It was mentioned earlier that the art of working capital management lies in using each rand employed in the business to its maximum effect: in other words, tying up a minimum of capital while still ensuring the desired return.

In the most simplistic terms, good working capital management revolves around the time it takes for each rand invested in the business to return in cash with a little more value attached to it. The longer this process takes the more potential there is for losses.

(It is argued that too little working capital employed in an expanding business environment can lead to an overtrading problem. However, here we are concerned with the effective and productive use of funds and not the availability of funds).

Where then can the working capital flow be interrupted?
  • Stock - Cash resources are inevitably comitted to a stock holding. Thus the business has a priority to convert the stock back into cash (and profit) in as short a time as possible so that those funds can be reinvested into stock. Business is ongoing so if some of the goods on the shelf are not sold, the businessman has to look around for alternative sources of revenue with which to fund new purchases. In short, he has to commit extra cash to his stock holding. In addition, there is a cost in holding slow-moving or dead stock. The funds tied up in this manner could have been earning interest if they had been invested. Instead, the owner would need to use his overdraft, thus paying out instead of receiving interest. Paying close attention to various stock turnover rates will indicate which lines are not moving. Although these items are inevitably the large ticket items, the balance between profitability and cash generation should never be upset.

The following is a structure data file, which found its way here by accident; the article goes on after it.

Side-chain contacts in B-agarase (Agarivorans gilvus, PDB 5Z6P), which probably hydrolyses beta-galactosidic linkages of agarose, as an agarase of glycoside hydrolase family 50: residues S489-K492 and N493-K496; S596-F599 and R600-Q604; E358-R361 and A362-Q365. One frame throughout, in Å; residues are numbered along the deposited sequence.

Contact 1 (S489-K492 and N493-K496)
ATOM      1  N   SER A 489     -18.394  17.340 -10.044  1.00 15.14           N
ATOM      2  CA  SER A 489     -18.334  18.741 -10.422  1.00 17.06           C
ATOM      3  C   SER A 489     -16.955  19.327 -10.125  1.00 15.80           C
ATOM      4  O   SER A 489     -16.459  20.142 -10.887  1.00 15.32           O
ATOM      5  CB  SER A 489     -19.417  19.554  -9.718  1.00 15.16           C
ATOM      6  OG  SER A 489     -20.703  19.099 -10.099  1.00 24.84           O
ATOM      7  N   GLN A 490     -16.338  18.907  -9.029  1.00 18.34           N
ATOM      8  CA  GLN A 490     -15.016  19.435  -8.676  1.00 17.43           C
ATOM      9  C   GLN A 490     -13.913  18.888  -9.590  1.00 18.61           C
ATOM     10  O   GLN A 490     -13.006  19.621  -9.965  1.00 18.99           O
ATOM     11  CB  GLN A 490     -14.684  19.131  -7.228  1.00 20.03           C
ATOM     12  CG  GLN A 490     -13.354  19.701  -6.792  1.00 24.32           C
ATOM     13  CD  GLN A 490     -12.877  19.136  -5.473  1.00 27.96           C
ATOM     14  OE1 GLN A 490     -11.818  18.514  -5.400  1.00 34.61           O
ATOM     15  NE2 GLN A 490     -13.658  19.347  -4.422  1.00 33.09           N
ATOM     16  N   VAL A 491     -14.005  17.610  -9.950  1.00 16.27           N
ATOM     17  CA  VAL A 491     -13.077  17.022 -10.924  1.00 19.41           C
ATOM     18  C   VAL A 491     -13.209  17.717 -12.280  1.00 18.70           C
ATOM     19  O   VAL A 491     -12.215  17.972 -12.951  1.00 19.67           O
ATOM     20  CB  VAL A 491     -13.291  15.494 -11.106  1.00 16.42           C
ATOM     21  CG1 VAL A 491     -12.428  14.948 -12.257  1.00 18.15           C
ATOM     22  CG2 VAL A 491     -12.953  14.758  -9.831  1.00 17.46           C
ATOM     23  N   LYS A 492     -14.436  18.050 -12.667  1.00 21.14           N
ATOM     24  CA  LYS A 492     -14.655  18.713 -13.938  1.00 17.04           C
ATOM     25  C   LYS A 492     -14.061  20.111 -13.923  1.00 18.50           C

• Debtors - One method of turning stock over faster is to give or extend credit. This may improve profitability in the books but it does slow down the working capital cycle. The goods are no longer on the shelf, but neither is the cash on hand. Only after the expiry of the credit period is payment likely to be made.Once again, within the credit period, cash is not available for reinvestment. Any additional purchases may have to be via a bank overdraft which once again bears an additional cost. Debtors, especially in times of recession or hardship, will also not pay unless pressed to do so. Thus, in reality, the debtors period could well be longer than anticipated. All in all, an item of stock could conceivably spend a month or two on the shelf and another month in the form of a debtor before the amount in cash is returned to the business for further use. In the meantime the owner has had to pay for further purchases and running expenses.
How can the working capital cycle be improved ?

Working capital can be improved by increasing the rate of stock turnover and/or cutting back on debtor days. Within each of these categories there are a multiplicity of strategies, e.g. eliminating slow moving/unprofitable lines, offering discounts, arranging consignment stock facilities, prompt billings, charging penalty interest, etc.